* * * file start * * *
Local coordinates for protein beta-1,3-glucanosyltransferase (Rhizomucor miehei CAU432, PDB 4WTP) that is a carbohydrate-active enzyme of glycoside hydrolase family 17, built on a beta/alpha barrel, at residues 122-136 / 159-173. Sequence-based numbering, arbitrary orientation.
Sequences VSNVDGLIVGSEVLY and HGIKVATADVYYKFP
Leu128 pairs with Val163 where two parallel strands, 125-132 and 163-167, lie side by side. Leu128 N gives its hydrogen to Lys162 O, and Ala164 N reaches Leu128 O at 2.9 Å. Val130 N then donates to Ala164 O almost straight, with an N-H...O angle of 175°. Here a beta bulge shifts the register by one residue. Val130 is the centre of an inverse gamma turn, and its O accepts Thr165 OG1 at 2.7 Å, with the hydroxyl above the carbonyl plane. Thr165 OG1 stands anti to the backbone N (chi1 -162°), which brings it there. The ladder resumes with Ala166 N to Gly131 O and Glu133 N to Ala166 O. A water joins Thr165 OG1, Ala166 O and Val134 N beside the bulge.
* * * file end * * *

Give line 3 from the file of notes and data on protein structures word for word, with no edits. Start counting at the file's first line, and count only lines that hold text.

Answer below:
Leu128 pairs with Val163 where two parallel strands, 125-132 and 163-167, lie side by side. Leu128 N gives its hydrogen to Lys162 O, and Ala164 N reaches Leu128 O at 2.9 Å. Val130 N then donates to Ala164 O almost straight, with an N-H...O angle of 175°. Here a beta bulge shifts the register by one residue. Val130 is the centre of an inverse gamma turn, and its O accepts Thr165 OG1 at 2.7 Å, with the hydroxyl above the carbonyl plane. Thr165 OG1 stands anti to the backbone N (chi1 -162°), which brings it there. The ladder resumes with Ala166 N to Gly131 O and Glu133 N to Ala166 O. A water joins Thr165 OG1, Ala166 O and Val134 N beside the bulge.